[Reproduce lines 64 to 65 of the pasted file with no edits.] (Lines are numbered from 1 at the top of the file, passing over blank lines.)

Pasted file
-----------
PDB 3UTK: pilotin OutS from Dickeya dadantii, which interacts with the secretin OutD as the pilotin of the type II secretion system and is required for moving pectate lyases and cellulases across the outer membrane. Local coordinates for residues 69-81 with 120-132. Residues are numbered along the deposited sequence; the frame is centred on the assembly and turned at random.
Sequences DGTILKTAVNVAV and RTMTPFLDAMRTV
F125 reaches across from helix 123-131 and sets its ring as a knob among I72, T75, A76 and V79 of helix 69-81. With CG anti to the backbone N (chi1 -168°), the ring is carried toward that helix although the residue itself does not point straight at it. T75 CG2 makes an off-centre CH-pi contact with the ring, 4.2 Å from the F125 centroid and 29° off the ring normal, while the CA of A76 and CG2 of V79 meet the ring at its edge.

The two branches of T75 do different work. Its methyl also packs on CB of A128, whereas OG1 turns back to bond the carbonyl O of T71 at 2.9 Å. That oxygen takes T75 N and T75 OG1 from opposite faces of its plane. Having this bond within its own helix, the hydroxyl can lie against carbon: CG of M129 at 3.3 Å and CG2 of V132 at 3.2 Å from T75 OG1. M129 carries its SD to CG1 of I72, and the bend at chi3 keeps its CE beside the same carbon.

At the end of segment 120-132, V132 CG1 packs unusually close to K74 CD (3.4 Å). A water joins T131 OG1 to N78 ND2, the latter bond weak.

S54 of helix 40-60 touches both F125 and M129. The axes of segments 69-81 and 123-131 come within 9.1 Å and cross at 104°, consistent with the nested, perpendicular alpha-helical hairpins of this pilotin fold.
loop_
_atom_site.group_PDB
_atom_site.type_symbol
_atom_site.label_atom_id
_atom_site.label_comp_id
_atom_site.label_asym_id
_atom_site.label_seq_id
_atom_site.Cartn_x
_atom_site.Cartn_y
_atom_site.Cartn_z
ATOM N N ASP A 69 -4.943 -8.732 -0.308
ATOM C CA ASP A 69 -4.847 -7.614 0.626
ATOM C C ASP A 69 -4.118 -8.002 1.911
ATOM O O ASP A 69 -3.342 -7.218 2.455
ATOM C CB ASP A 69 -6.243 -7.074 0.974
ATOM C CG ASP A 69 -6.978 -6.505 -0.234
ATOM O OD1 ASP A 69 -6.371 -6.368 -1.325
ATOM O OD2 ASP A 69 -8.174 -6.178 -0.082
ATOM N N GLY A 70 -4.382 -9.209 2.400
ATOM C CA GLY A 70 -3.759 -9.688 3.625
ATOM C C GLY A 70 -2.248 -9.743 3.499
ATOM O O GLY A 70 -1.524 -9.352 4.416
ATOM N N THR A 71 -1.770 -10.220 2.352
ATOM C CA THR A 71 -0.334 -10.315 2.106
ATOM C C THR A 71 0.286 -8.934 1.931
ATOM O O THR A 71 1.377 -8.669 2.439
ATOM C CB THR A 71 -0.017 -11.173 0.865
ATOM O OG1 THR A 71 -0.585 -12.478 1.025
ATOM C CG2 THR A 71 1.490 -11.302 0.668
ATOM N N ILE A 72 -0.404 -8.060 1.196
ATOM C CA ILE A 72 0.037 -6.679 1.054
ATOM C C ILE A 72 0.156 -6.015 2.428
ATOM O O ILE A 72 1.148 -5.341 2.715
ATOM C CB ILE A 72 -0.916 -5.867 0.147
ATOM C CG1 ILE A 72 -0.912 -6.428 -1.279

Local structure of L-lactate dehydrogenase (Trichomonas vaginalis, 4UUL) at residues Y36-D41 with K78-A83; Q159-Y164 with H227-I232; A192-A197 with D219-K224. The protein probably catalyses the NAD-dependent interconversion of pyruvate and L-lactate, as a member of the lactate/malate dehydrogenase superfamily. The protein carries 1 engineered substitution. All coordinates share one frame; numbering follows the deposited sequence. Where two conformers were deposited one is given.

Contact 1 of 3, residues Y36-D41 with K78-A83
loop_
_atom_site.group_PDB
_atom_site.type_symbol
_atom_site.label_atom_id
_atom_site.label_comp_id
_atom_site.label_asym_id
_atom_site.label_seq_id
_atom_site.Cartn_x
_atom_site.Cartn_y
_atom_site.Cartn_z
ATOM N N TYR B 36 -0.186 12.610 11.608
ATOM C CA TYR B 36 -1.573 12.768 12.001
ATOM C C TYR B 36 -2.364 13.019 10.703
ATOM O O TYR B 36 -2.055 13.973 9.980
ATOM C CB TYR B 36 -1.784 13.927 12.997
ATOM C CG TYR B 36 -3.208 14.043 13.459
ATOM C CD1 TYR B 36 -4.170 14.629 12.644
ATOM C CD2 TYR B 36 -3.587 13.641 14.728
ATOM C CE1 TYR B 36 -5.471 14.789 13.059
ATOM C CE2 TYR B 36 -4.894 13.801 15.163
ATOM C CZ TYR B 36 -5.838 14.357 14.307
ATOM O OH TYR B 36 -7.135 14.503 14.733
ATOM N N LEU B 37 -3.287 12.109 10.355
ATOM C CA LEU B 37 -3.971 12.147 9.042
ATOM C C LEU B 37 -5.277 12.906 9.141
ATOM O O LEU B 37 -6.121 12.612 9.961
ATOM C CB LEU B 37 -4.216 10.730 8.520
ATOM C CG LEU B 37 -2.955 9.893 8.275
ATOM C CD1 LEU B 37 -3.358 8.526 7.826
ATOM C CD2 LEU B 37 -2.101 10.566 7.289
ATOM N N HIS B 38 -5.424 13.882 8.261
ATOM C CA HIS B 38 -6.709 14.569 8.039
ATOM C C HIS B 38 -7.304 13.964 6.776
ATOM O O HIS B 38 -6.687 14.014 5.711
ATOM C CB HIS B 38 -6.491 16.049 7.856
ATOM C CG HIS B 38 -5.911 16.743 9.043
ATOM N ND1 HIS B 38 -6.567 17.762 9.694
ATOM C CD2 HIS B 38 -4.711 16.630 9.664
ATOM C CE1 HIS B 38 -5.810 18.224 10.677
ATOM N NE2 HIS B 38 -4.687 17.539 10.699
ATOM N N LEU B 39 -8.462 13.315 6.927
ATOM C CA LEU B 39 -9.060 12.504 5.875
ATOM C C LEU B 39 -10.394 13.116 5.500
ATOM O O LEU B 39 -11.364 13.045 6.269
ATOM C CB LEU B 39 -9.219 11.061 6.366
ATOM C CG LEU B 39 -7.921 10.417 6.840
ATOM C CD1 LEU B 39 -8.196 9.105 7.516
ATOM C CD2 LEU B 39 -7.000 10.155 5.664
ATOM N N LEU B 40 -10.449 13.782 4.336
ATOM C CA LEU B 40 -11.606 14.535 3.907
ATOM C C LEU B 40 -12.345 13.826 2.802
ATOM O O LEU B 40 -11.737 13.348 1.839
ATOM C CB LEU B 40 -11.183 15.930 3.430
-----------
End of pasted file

ATOM C CZ TYR B 36 -5.838 14.357 14.307
ATOM O OH TYR B 36 -7.135 14.503 14.733